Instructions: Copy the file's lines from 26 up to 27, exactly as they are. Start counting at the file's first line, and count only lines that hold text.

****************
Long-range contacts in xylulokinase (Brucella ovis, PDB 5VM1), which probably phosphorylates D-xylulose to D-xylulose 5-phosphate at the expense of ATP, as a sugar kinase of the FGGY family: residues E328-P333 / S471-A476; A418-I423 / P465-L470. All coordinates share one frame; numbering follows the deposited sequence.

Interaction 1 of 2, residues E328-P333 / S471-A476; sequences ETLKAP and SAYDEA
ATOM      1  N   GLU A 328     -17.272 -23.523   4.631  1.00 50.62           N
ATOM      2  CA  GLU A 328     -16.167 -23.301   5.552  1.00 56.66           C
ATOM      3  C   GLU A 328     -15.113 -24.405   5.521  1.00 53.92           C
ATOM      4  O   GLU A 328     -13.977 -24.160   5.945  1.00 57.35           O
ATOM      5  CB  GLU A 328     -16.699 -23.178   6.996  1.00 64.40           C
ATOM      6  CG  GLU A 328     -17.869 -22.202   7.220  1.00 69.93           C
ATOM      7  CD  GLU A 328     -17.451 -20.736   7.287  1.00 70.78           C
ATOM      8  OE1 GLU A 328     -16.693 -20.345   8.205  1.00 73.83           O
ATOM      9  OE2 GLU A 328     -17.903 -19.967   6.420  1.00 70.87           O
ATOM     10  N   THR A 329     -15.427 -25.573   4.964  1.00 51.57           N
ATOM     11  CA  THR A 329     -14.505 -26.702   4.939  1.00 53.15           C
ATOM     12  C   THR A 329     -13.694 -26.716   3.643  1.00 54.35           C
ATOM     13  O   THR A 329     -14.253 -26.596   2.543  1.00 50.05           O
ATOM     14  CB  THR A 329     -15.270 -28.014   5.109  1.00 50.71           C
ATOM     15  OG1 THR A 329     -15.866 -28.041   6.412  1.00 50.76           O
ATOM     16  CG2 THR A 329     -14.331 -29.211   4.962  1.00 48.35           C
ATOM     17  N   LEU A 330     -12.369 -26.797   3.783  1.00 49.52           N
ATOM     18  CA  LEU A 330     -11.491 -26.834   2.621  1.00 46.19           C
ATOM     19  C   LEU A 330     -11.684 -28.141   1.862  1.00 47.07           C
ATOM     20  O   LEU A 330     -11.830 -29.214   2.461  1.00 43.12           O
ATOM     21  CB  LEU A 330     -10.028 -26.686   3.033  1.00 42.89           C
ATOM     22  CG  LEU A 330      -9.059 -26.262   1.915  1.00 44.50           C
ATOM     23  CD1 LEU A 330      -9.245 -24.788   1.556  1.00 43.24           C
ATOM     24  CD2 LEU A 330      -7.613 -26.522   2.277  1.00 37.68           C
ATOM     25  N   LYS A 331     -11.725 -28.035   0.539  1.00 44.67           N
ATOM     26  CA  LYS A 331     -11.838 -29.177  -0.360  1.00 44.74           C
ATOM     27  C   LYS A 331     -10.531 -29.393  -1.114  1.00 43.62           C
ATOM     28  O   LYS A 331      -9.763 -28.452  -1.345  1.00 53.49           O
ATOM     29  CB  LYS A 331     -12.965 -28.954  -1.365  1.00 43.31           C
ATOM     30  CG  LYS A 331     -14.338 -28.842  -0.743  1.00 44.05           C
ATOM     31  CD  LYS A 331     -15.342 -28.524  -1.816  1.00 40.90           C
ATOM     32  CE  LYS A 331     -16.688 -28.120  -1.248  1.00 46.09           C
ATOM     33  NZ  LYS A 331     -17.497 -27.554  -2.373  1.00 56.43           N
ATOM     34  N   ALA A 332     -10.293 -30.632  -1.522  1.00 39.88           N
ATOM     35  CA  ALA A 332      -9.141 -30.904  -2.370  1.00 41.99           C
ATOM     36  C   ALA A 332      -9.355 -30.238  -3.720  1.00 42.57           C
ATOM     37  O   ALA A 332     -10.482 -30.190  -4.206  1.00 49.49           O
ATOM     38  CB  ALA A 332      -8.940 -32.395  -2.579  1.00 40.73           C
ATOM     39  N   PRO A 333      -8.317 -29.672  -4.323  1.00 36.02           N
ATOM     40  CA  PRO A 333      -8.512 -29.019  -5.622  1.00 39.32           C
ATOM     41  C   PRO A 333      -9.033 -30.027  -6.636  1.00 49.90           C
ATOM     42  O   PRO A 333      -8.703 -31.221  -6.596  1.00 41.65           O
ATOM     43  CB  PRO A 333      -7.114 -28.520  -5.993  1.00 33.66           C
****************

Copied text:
ATOM     24  CD2 LEU A 330      -7.613 -26.522   2.277  1.00 37.68           C
ATOM     25  N   LYS A 331     -11.725 -28.035   0.539  1.00 44.67           N